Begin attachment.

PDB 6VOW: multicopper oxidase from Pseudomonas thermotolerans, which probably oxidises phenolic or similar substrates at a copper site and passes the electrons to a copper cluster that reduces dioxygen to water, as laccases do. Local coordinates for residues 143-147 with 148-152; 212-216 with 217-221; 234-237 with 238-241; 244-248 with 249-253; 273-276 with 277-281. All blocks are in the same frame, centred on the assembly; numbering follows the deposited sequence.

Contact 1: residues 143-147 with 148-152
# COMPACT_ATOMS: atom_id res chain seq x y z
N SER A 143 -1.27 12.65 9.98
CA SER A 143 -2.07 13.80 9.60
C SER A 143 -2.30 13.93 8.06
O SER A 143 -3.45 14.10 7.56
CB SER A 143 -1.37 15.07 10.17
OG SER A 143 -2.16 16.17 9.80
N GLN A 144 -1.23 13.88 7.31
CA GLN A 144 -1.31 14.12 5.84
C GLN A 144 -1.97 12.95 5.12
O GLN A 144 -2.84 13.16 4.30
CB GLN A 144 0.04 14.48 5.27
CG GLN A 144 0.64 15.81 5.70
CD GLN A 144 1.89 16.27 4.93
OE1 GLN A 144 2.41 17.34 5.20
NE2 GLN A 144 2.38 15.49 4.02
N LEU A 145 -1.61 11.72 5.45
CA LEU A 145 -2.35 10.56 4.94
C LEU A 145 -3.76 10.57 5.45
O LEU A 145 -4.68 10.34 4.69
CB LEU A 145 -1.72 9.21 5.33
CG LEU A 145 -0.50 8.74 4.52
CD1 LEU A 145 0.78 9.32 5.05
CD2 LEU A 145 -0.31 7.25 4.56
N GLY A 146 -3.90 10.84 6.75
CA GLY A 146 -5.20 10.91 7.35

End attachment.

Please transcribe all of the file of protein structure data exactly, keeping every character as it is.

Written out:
PDB 6VOW: multicopper oxidase from Pseudomonas thermotolerans, which probably oxidises phenolic or similar substrates at a copper site and passes the electrons to a copper cluster that reduces dioxygen to water, as laccases do. Local coordinates for residues 143-147 with 148-152; 212-216 with 217-221; 234-237 with 238-241; 244-248 with 249-253; 273-276 with 277-281. All blocks are in the same frame, centred on the assembly; numbering follows the deposited sequence.

Contact 1: residues 143-147 with 148-152
# COMPACT_ATOMS: atom_id res chain seq x y z
N SER A 143 -1.27 12.65 9.98
CA SER A 143 -2.07 13.80 9.60
C SER A 143 -2.30 13.93 8.06
O SER A 143 -3.45 14.10 7.56
CB SER A 143 -1.37 15.07 10.17
OG SER A 143 -2.16 16.17 9.80
N GLN A 144 -1.23 13.88 7.31
CA GLN A 144 -1.31 14.12 5.84
C GLN A 144 -1.97 12.95 5.12
O GLN A 144 -2.84 13.16 4.30
CB GLN A 144 0.04 14.48 5.27
CG GLN A 144 0.64 15.81 5.70
CD GLN A 144 1.89 16.27 4.93
OE1 GLN A 144 2.41 17.34 5.20
NE2 GLN A 144 2.38 15.49 4.02
N LEU A 145 -1.61 11.72 5.45
CA LEU A 145 -2.35 10.56 4.94
C LEU A 145 -3.76 10.57 5.45
O LEU A 145 -4.68 10.34 4.69
CB LEU A 145 -1.72 9.21 5.33
CG LEU A 145 -0.50 8.74 4.52
CD1 LEU A 145 0.78 9.32 5.05
CD2 LEU A 145 -0.31 7.25 4.56
N GLY A 146 -3.90 10.84 6.75
CA GLY A 146 -5.20 10.91 7.35